Officials debate how to bridge the high school, college academic gap

Stephanie Kudrle

Two-thirds of college students nationwide who start out in remedial courses do not graduate, a University professor told state officials Tuesday.

To pave a smoother route through college, a panel of higher-education officials and legislators at the State Capitol debated ways to improve college readiness and bridge the gap between high school and college-level courses.

University educational psychology professor Geoff Maruyama told lawmakers many college students in Minnesota take remedial math courses to supplement what they should have mastered in high school.

“Students are aspiring to do well,” he said. “But there is an alignment issue between high school math and higher-education math standards.”

Citing a 1999 study of two- and four-year institutions, he said most of those who begin college taking remedial courses never see a diploma.

Standards for college placement, ACT and SAT, and high school graduation tests vary, said Beth Aune, academic standards and professional development director for the state Department of Education.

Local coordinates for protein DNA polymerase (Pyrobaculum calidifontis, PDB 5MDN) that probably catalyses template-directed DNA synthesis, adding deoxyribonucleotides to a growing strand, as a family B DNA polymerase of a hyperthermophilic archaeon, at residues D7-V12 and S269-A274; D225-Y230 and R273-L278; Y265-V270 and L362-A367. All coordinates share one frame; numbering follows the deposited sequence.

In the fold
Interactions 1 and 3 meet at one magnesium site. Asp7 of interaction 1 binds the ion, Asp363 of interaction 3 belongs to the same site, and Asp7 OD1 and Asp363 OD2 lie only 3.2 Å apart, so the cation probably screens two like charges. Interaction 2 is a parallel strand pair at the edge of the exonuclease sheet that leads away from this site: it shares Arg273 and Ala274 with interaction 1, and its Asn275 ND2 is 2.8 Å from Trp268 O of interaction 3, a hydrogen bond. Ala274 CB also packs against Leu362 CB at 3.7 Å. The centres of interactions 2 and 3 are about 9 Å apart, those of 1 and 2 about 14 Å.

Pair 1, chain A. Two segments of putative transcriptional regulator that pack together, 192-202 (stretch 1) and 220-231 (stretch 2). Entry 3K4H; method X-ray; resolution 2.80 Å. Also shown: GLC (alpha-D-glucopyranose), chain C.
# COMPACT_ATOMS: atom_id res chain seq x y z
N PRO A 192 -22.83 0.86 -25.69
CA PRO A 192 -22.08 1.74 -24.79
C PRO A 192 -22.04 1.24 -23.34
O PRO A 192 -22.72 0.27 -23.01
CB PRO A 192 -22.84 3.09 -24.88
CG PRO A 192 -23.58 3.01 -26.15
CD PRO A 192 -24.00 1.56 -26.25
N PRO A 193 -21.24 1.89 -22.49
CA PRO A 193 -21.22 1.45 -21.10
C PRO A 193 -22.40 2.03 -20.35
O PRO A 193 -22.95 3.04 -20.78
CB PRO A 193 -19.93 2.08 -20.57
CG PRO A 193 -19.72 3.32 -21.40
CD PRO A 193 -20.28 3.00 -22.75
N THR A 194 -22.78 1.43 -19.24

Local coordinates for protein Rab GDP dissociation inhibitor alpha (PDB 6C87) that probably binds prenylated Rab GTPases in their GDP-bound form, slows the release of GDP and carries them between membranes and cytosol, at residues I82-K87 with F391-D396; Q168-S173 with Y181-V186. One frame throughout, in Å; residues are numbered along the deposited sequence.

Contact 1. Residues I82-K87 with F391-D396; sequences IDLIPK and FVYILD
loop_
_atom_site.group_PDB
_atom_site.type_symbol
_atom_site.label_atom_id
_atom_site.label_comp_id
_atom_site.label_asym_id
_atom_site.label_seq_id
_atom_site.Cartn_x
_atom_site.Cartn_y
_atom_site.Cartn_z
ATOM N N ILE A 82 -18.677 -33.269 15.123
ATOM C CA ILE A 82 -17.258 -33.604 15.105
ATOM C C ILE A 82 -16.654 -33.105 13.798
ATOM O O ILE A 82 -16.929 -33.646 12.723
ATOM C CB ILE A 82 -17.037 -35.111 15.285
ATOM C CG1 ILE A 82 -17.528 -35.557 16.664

She said there needs to be more common skills required for each test to prepare students for taking college-level math, writing and English courses.

Sen. Claire Robling, R-Jordan, said many students might forget math if they do not take courses in their junior and senior years of high school.

Requiring math classes at the end of high school might help prepare them for college entrance tests, Robling said.

Charlie Kyte, Minnesota Association of School Administrators director, said students need to be more productive during their senior year of high school.

“Not all students are taking the greatest advantage of their senior year,” Kyte said. “Some students are ready to move on, but others still need nurturing.”

He said high schools need to encourage students to do internships and postsecondary education programs.

“The connection between students, administrators and higher education is very important,” Kyte said. “They don’t talk to each other as much as they should.”

Sen. Sandra Pappas, DFL-St. Paul, said social barriers often inhibit students from participating in alternate programs.

“We need to break through those barriers,” she said. “Students don’t take advantage of the system.”

The Minnesota P-16 Education Partnership put together the panel. The partnership is an initiative started in 2003 with the help of University President Bob Bruininks, said Cyndy Crist, chairwoman of the P-16 partnership coordinating team.